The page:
Leslie looked down at her cheeseburger. She had taken only a few bites, yet, there was barely half left. Christ, you really are a pig, she thought, disgusted. The waitress was now leaning against the booth where the guys Leslie had glared at just a moment ago were seated. All three of them were looking her way. Leslie felt like an irate mother loudly chastising a cowering child down an aisle in a crowded supermarket. She was embarrassed. Embarrassed to be making a scene. Embarrassed to be the fat woman who downed a cheeseburger while her super skinny friend ate threads of lettuce off a salad plate. “You know what. Just forget it. Lunch is on me.” Leslie grabbed the check and slid out of the booth. “Enjoy your salad.”
The trio next to the kitchen watched Leslie walk to the register. She kept her eyes fixed on the red and black circles covering the carpet like intersecting hoola hoops. When she handed her check to the smiling woman behind the register, Leslie realized the waitress had charged her for both salads. Go figure, she thought, but paid anyway.
Outside the restaurant, she examined her reflection in the plate glass window. Her blonde hair was short. Too short. It barely covered her ears. Her mother said it brought out her blue eyes, but all Leslie saw was a double chin. Her blue blouse—the nicest thing she owned—was too tight. The material strained at her armpits, and she felt it digging into her back whenever she moved. Her pants had wedged their way up her butt crack, again. She bought them thinking their black color would be slimming. Now she walked around with a permanent wedgie and a roll of fat peeking over an elastic waistband.
Leslie cupped her hands around her eyes and placed them on the window, searching for Jessica. She found her estranged friend still hunched over her barren salad at the table. Leslie had hoped, even expected, to see Jessica upset: her head on the table or in her hands, tears moistening her face, dampening her eyes. But Jessica appeared relieved. She was lifting shreds of lettuce to her mouth and digesting desserts off the cheap, plastic restaurant plaque with her eyes—brownies with hot fudge and vanilla ice cream, cherry cheesecake, boysenberry pie. Leslie knew them all by heart. The offending salad lay, untouched, across from Jessica.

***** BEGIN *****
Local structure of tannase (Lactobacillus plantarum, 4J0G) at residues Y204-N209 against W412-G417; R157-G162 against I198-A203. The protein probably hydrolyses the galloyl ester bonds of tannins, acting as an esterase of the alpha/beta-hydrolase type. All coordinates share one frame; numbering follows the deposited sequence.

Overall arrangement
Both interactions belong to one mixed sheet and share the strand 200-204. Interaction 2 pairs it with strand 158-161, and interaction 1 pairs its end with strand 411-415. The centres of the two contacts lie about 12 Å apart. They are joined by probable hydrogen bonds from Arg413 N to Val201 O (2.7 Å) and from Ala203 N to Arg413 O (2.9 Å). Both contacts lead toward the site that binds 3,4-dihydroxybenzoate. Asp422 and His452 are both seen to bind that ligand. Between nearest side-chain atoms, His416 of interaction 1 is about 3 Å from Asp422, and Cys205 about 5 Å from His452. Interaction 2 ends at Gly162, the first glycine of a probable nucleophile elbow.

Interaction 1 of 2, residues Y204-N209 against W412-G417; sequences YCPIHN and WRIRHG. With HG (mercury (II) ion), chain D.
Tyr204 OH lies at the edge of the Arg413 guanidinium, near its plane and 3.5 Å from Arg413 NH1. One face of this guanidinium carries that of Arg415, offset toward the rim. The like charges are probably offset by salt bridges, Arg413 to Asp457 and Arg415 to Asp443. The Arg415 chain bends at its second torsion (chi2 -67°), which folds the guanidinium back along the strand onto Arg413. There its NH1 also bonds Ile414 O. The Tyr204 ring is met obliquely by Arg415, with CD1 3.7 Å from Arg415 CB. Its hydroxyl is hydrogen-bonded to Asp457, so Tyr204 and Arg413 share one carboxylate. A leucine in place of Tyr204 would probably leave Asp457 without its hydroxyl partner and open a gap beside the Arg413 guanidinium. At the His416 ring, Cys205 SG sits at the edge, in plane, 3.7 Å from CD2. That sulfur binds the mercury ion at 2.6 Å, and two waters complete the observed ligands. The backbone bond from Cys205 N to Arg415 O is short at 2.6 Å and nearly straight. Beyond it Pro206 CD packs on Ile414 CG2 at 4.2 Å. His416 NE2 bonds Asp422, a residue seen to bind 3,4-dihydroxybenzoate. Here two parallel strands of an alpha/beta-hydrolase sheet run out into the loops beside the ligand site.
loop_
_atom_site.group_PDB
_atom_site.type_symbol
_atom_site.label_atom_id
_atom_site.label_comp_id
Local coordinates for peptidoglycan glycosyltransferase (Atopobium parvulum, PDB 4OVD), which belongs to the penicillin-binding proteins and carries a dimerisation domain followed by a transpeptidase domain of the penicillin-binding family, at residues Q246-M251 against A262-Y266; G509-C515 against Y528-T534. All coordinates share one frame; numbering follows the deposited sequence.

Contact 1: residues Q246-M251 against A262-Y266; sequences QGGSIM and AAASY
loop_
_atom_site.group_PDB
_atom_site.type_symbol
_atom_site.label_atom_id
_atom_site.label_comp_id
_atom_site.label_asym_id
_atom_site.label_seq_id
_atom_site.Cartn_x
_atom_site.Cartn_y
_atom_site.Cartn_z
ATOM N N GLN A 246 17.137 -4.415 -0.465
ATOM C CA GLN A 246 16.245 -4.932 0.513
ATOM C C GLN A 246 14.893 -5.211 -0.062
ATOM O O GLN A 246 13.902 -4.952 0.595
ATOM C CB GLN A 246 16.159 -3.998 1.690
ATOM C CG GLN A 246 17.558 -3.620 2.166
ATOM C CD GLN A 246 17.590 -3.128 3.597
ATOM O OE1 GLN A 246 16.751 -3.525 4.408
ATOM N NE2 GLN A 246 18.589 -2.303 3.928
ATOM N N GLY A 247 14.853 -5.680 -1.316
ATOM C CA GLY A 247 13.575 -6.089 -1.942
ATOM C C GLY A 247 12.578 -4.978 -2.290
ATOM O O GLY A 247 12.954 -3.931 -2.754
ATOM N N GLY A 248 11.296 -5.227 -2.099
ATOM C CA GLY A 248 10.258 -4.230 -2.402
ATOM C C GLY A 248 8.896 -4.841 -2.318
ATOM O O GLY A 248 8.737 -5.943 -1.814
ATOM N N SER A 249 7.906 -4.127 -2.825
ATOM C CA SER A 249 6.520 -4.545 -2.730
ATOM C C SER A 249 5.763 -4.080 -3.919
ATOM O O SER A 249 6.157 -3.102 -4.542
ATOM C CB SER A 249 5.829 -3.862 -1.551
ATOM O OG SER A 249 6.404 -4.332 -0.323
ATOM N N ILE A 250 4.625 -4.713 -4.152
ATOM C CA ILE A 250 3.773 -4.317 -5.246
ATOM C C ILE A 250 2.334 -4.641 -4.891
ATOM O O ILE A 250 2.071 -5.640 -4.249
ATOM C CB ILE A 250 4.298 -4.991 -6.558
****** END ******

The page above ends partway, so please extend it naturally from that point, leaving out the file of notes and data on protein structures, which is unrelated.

She was pretty, Leslie realized. Even with the thinning ponytail and baggy sweatshirt, she made a striking figure—exotic, like a Russian ballet dancer. Leslie thought about going back into the restaurant to apologize, but shoved the impulse down, where it mingled uncomfortably with jealousy and shame, anger and resentment. Maybe she would call Jessica tomorrow. She felt her stomach gurgle. She wished she had the remaining half of her cheeseburger. She was still hungry.
Leslie stepped off the elevator and walked slowly down the corridor. It smelled faintly of disinfectant and citrus; the fluorescent light—harsh and artificial—bathed the corridor in grey. A young man in green hospital scrubs pushing a cart of covered meal trays walked in front of her. The aroma reminded Leslie of the gelatinous substance that had passed for gravy in her high school cafeteria.
She didn't like hospitals—but then, who did? Leslie bitterly recalled visiting her grandfather. Just one of a thousand other patients, he would stare up at the ceiling from a hospital bed in the final stages of his lymphoma, incoherent from the drugs they had given him for pain. She had hated those visits. Hated the parchment feel of her grandfather’s skin. The stale sourness of his breath. The small stream of spittle that clung to his chin. The oxygen tubes shoved like foreign objects up his nose. The disinfectant and air freshener that only partially succeeded in masking the smells of disease, old age and dying from her grandfather's room. Most of all, she hated herself for hating it. For her relief at his death—not because it ended his suffering, but because it ended those dreaded weekly visits.
The only bright spot, Leslie thought wryly, had been the vending machine down the hall from the nurse's station. As they finally made their way out of the hospital, her father would give her two quarters for her favorite candy bar. C9—Snickers. It stuck to the roof of her mouth. Made her teeth hurt. But it kept the visits bearable in her eight year-old mind. She wanted one now: wanted the familiar comfort sticking to the roof of her mouth, turning her saliva dark brown from its sweetness.
Leslie was looking for room 406. The corridor veered off to the left, and she side-stepped a balding janitor in a gray jumpsuit who was hunched over a mop that he moved back and forth over the bone color tile. She passed a middle aged nurse wearing cutesy hospital scrubs—Snoopy and Woodstock somersaulting down the front—that were supposed to remind you of a happier place, a healthier place.
A menu was posted on the outside of the door to room 402. Leslie stopped to read it: protein—meatloaf; starch—mashed potatoes; vegetable—peas; dessert—carrot cake. A box checked below told Leslie there were 'No Diet Restrictions'. She stood there a moment, working up her courage, before continuing past the open door to Room 404. The white curtain around the bed was drawn, but Leslie could hear Oprah's familiar voice floating out to the hallway.